Playwriting “Like a Girl”

In a “Curtain Call” column last August, I pointed out the scarcity of plays by women staged locally. But I neglected to mention one of the most important writers of the late 20th century: Wendy Wasserstein.

Did you see the Procter & Gamble “like a girl” ad during the Super Bowl? It turned the phrase, too often used disparagingly, to mean something powerful. I’m grabbing that commendable notion (thanks P&G) and applying it to the writing of plays, where writing “like a girl” has often been ignored and insufficiently produced.

In a “Curtain Call” column last August, I pointed out the scarcity of plays by women staged locally. But I neglected to mention one of the most important writers of the late 20th century: Wendy Wasserstein, the first woman to win a Pulitzer Prize and a Tony Award for the same play, The Heidi Chronicles, in 1989. Surprisingly, none of her shows have been staged in Cincinnati. Wasserstein died nearly a decade ago at 55 (from a startlingly rapid encounter with ovarian cancer), but she remains an admired figure in the American theater. I don’t know why her work has been ignored by our local theaters.

Thanks to Richard Hess, head of drama at the University of Cincinnati’s College-Conservatory of Music, we will finally have a production of The Heidi Chronicles from Feb. 12 to 14 at Patricia Corbett Theater. Wasserstein’s story — rooted in her own experience — about two decades in the life of Heidi Holland starts with her in high school in the late 1960s and advances to a career as a successful art historian in the late 1980s.

The play deserves more than a few days of performance (that’s as much as any show receives on CCM’s busy stages), but a taste is better than nothing. Wasserstein was a storyteller who once said, “I hope my plays make people want to go to the theater.” And they did.

Hess has long admired her award-winning play. In 1988 when he was an aspiring theater artist on a tight budget, he twice bought a ticket to see it on Broadway, something he’s seldom ever done.

“She’s funny and smart in a way that I loved,” he says.

The Heidi Chronicles deals with the changing role of women in the 1970s and 1980s. Heidi evolves from being an ardent feminist to yearning for motherhood and adopting a child. (Wasserstein never married, but did have a child in 1998.)

“It’s a play that’s very much of its time,” Hess observes. But he feels the issues underpinning Wasserstein’s script remain deeply relevant. When she spoke at The Chautauqua Institution in 2004, Hess attended. He believes what she said is still important.

She described going to see Broadway shows when she was a girl. “I’d always wonder, ‘Where are the girls?’ ”

It’s a question she might still ask today. But she went on: “And where are the smart girls? When the ingénue would start singing, I would sort of get bored and wish the funny, smart girl would come back on. At a very early age I became interested in women onstage and voices for women in the theater.”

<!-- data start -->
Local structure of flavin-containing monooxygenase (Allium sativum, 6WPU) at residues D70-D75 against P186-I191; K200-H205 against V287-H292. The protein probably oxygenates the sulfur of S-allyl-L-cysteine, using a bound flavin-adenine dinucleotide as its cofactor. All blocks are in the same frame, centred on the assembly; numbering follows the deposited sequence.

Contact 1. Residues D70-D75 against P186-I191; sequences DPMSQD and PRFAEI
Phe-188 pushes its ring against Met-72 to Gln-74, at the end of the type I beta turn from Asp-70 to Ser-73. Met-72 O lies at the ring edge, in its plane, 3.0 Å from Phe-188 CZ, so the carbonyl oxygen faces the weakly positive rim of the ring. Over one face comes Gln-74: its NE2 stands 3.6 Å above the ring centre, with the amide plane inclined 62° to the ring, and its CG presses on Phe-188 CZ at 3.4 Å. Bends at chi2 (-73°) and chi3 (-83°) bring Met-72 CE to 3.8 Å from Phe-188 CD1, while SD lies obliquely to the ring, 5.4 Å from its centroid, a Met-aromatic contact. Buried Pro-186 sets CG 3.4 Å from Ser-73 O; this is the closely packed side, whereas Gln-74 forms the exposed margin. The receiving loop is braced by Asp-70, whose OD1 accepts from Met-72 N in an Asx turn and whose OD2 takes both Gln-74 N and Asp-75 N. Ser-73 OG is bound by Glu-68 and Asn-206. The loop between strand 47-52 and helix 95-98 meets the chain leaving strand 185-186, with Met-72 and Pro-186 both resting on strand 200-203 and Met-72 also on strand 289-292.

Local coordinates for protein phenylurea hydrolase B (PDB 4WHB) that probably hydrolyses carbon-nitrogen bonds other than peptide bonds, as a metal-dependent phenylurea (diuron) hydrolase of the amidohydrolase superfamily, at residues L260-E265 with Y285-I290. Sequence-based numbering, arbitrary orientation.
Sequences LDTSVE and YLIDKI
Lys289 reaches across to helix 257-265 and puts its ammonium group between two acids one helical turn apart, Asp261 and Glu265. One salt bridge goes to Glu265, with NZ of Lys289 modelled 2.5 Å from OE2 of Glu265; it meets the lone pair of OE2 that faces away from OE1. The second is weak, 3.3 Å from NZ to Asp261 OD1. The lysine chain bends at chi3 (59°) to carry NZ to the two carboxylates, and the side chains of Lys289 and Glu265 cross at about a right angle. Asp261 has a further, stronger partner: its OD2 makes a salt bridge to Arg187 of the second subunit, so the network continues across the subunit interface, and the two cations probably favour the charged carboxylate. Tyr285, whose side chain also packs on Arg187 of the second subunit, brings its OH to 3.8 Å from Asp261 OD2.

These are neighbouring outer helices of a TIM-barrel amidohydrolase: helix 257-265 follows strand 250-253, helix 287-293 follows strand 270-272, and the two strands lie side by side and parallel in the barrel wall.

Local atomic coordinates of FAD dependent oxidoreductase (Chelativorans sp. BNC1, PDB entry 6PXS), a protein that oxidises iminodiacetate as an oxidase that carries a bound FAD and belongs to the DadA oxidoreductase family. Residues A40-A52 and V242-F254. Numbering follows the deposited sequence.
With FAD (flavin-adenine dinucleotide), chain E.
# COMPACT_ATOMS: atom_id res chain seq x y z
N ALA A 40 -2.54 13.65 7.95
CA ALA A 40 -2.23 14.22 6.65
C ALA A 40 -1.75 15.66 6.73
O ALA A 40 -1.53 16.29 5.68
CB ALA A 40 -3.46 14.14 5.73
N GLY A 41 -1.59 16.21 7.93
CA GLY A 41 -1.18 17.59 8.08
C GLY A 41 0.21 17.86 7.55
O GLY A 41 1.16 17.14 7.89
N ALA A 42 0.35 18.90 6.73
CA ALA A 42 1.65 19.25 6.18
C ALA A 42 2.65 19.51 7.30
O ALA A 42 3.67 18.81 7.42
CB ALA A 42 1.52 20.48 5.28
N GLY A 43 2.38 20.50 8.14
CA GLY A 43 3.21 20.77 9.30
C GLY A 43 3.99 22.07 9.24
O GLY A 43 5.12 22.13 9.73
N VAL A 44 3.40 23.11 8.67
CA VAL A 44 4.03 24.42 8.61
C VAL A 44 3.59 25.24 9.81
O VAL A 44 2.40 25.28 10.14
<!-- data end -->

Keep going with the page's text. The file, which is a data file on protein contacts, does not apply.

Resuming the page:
Her interest never waned.

During graduate school at Yale in the 1970s, she and playwright Christopher Durang went to the movies.

“We loved films from the ’30s and ’40s. There were better parts for women and women screenwriters then — Edna Ferber, Anita Loos, Claire Booth Luce. I became very interested in these films and in the dialogue of bright women.”

She wrote a play set at Mount Holyoke College, the all-women’s school where she was a history major. Uncommon Women and Others was produced in 1976. At a talkback after a performance, a young man said, “I can’t get into this: It’s about girls.” She sharply replied, “I’ve spent my life getting into Robin Hood and Hamlet, so why don’t you try it?” That kind of straight talk was typical of Wasserstein.

She called plays an “odd hybrid,” written as literature but produced for audiences. “You can hear them as they would be spoken,” she said in her Chautauqua lecture, “but you can read them. Theater is literature to be performed.” Thanks to Hess, her work will finally be performed locally, if only briefly.

I urge you to attend The Heidi Chronicles, and I hope Hess’s production whets appetites for more of her work. (A revival of the show featuring Elizabeth Moss as Heidi opens on Broadway in March.) Wasserstein’s wish that her plays might make people want to go to the theater should be granted, especially for scripts like this one by and about women. Playwriting “like a girl” — at which she excelled — should be a creative act we seek out and cherish.


CONTACT RICK PENDER: [email protected]


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